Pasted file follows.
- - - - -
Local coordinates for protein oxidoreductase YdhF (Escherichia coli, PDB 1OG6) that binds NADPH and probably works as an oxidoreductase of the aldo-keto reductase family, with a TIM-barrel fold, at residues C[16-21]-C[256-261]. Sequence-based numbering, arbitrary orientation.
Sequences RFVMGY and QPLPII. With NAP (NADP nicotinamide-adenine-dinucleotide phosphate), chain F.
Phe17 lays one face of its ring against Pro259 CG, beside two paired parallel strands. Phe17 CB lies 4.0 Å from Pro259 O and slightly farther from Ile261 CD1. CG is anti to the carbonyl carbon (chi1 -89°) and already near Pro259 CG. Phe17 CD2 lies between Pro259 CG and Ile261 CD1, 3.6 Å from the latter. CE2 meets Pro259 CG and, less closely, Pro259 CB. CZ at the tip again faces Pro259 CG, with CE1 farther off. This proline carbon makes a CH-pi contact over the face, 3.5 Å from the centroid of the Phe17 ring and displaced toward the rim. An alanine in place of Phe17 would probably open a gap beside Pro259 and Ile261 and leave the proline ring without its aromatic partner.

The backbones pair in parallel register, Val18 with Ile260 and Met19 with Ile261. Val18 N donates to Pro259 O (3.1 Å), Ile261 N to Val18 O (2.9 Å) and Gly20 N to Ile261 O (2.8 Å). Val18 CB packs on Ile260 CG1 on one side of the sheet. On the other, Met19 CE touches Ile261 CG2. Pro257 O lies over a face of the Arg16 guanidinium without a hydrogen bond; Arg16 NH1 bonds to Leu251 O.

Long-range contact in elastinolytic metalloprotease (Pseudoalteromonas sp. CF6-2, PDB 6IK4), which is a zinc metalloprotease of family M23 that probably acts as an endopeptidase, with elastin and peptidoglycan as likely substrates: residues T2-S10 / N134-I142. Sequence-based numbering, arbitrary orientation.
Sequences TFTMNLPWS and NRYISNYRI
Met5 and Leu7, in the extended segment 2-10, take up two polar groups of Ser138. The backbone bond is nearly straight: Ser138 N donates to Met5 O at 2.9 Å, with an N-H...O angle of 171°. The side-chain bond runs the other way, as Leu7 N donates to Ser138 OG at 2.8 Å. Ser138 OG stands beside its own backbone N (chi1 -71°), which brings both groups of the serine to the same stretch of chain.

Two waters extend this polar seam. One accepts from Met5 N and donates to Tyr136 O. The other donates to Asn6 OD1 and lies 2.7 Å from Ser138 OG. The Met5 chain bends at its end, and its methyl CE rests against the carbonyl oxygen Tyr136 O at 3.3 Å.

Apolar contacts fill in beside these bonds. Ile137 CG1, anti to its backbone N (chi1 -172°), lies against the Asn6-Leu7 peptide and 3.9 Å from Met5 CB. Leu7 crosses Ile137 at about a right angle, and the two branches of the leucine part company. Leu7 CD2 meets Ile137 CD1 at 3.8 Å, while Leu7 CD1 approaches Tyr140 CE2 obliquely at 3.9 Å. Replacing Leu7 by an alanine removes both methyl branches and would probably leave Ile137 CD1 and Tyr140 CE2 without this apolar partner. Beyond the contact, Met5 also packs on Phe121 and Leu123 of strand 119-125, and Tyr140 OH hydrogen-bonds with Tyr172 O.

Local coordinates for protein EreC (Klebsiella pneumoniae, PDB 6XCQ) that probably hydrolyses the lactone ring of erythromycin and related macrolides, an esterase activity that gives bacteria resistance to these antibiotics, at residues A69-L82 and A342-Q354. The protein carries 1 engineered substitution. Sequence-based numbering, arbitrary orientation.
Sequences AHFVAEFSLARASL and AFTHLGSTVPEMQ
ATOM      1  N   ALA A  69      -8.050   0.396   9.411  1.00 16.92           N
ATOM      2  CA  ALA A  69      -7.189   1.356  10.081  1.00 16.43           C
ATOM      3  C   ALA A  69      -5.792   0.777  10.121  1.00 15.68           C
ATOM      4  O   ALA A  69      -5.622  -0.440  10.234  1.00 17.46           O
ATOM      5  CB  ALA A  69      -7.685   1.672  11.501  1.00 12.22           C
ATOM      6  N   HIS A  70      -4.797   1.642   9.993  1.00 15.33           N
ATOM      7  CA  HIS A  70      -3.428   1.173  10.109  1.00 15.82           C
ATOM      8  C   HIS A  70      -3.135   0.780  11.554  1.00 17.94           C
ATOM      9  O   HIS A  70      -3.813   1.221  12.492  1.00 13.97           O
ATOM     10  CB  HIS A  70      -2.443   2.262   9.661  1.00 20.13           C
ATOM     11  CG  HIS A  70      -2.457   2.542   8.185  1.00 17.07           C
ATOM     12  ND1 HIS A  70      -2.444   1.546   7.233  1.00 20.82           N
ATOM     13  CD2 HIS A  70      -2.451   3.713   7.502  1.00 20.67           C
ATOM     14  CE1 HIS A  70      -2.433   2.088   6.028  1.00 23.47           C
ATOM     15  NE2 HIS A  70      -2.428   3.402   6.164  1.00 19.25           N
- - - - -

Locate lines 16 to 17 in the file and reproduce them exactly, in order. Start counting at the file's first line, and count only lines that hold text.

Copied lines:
ATOM      5  CB  ALA A  69      -7.685   1.672  11.501  1.00 12.22           C
ATOM      6  N   HIS A  70      -4.797   1.642   9.993  1.00 15.33           N